People with disability face added barriers in finding employment, even though many have a lot to offer prospective employers.
There are many benefits for businesses employing people with disability, but not every workplace is disability friendly. To give employees with disability the same opportunities as other employees and to help them reach their full potential, there are some workplace features you should think about.
The main topics to think about for a disability-friendly workplace are the built environment, the cultural environment, and adjustments for individual workers.
A workplace environment that is not disability-friendly can be a major barrier to a person with disability being employed, as well as impact their ability to hold that job position in the long term.
You should support employees by creating a work environment that is disability-friendly, not only because it will mean you get more out of your workers and they will have improved wellbeing, but also because you are required to make some workplace adjustments under Australian law.
The physical environment
The most obvious features which can make your workplace disability-friendly are the physical features.
Many people understand ramps are needed on buildings to make them accessible for people using wheelchairs and there needs to be an accessible toilet available, but there is much more an employer can do to transform their site into a disability-friendly space.
Doorways need to be wide enough to pass through easily – particularly for people with walking aids or equipment, grab rails should be installed on ramps for safety and non-slip floor coverings can also be important.
Loud and competing noises can be unfriendly for people with sensory disabilities, as can too much or not enough light.
Reducing noise with the right flooring and wall coverings for soft acoustics, and removing any unnecessary noises, such as loud speakers playing the radio. You could also provide earmuffs for situations or rooms where the noise is unavoidable.
As for lighting, ensure there is plenty of natural light let into the space and that this is brightened with extra lighting where needed, but avoid flashing or unnaturally coloured lights.
Any meeting rooms or common areas, such as a staff kitchen, should also be accessible so that employees with disability can participate in the same activities and access the same places as other employees.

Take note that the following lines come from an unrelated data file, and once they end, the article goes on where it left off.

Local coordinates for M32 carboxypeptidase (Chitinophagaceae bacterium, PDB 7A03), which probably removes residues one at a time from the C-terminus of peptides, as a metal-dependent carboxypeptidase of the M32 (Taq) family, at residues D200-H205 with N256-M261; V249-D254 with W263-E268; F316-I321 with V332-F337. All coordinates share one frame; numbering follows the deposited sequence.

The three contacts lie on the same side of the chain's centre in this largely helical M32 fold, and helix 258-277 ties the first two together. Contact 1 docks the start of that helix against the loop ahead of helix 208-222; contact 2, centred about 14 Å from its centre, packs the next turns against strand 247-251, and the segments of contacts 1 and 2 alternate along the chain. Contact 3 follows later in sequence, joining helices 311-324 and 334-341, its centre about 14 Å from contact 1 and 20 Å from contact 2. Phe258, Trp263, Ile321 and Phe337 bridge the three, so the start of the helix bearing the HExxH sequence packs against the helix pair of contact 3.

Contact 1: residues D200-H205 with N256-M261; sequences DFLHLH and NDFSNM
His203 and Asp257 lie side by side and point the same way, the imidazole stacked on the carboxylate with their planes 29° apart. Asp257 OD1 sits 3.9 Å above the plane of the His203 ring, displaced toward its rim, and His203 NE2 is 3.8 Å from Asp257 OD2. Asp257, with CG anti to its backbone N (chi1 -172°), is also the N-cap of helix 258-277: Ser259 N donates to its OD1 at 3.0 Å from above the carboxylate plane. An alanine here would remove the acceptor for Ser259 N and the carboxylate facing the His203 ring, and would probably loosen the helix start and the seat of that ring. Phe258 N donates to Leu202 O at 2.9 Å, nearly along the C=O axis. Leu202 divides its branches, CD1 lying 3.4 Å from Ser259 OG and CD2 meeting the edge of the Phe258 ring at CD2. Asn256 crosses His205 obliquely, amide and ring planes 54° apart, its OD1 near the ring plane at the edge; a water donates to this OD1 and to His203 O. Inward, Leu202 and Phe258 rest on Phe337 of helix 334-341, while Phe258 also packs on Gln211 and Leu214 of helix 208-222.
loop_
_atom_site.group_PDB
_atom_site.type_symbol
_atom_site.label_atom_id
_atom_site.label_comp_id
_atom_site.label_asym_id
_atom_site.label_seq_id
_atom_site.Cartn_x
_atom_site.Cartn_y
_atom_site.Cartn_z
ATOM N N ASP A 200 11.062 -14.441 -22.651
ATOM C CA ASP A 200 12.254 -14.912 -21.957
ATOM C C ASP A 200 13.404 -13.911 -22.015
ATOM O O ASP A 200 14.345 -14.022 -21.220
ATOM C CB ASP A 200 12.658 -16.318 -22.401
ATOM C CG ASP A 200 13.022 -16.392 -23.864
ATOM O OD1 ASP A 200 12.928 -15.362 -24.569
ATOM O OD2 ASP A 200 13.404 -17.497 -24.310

For example, if the board room you use for staff meetings has steps leading into it, this would not be considered a disability-friendly location for a meeting.
Aside from the building, the types of technology you make available to employees can also make your workplace more disability-friendly.
For example, a person who is blind or has low vision might need to be able to use a screen reader when working on a computer.
You can read more about the kinds of assistive technology employees might find useful in the workplace in our article, ‘Assistive technology for support in the workplace’.
The cultural environment
The acceptance and awareness of disability in your organisation can be a big factor in whether your workplace is disability-friendly or not.
A disability-friendly culture is hard to measure, but in essence it should mean that a person with disability has all the same opportunities as a person without disability in gaining work and working for your organisation.
They should also be respected and have their employment rights protected, including the right to work in a safe environment without discrimination.
Sometimes, employees with disability experience discrimination from their colleagues or managers, so it may be helpful for people across your organisation to undertake disability awareness training to reduce the chance any discrimination occurs due to an unconscious bias.
This training could include online modules, such as those provided for free through Disability Awareness, a Government-funded initiative, or in person, for example through a consultancy service.
To Read more…
Source: Disability Support Guide